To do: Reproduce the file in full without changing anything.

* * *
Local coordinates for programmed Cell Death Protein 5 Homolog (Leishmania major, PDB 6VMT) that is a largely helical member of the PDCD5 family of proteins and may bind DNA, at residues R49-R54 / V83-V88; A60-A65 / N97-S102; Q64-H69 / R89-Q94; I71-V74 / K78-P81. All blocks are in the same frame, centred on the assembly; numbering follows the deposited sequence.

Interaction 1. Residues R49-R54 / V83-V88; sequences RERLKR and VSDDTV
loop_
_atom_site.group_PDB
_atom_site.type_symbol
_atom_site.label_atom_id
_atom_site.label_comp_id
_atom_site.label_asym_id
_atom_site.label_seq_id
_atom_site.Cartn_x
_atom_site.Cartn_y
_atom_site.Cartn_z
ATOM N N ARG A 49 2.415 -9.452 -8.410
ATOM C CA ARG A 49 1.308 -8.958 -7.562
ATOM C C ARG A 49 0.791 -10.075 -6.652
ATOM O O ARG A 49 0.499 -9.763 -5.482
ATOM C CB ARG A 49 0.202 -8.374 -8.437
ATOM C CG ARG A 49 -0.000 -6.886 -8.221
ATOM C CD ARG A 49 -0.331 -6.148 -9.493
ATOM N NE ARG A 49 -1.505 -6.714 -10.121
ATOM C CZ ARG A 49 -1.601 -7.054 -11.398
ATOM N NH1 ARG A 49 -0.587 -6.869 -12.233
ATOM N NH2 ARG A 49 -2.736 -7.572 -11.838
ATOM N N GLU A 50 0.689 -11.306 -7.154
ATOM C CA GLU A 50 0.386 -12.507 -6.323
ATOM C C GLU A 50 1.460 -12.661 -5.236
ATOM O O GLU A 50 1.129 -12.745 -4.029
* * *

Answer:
Local coordinates for programmed Cell Death Protein 5 Homolog (Leishmania major, PDB 6VMT) that is a largely helical member of the PDCD5 family of proteins and may bind DNA, at residues R49-R54 / V83-V88; A60-A65 / N97-S102; Q64-H69 / R89-Q94; I71-V74 / K78-P81. All blocks are in the same frame, centred on the assembly; numbering follows the deposited sequence.

Interaction 1. Residues R49-R54 / V83-V88; sequences RERLKR and VSDDTV
loop_
_atom_site.group_PDB
_atom_site.type_symbol
_atom_site.label_atom_id
_atom_site.label_comp_id
_atom_site.label_asym_id
_atom_site.label_seq_id
_atom_site.Cartn_x
_atom_site.Cartn_y
_atom_site.Cartn_z
ATOM N N ARG A 49 2.415 -9.452 -8.410
ATOM C CA ARG A 49 1.308 -8.958 -7.562
ATOM C C ARG A 49 0.791 -10.075 -6.652
ATOM O O ARG A 49 0.499 -9.763 -5.482
ATOM C CB ARG A 49 0.202 -8.374 -8.437
ATOM C CG ARG A 49 -0.000 -6.886 -8.221
ATOM C CD ARG A 49 -0.331 -6.148 -9.493
ATOM N NE ARG A 49 -1.505 -6.714 -10.121
ATOM C CZ ARG A 49 -1.601 -7.054 -11.398
ATOM N NH1 ARG A 49 -0.587 -6.869 -12.233
ATOM N NH2 ARG A 49 -2.736 -7.572 -11.838
ATOM N N GLU A 50 0.689 -11.306 -7.154
ATOM C CA GLU A 50 0.386 -12.507 -6.323
ATOM C C GLU A 50 1.460 -12.661 -5.236
ATOM O O GLU A 50 1.129 -12.745 -4.029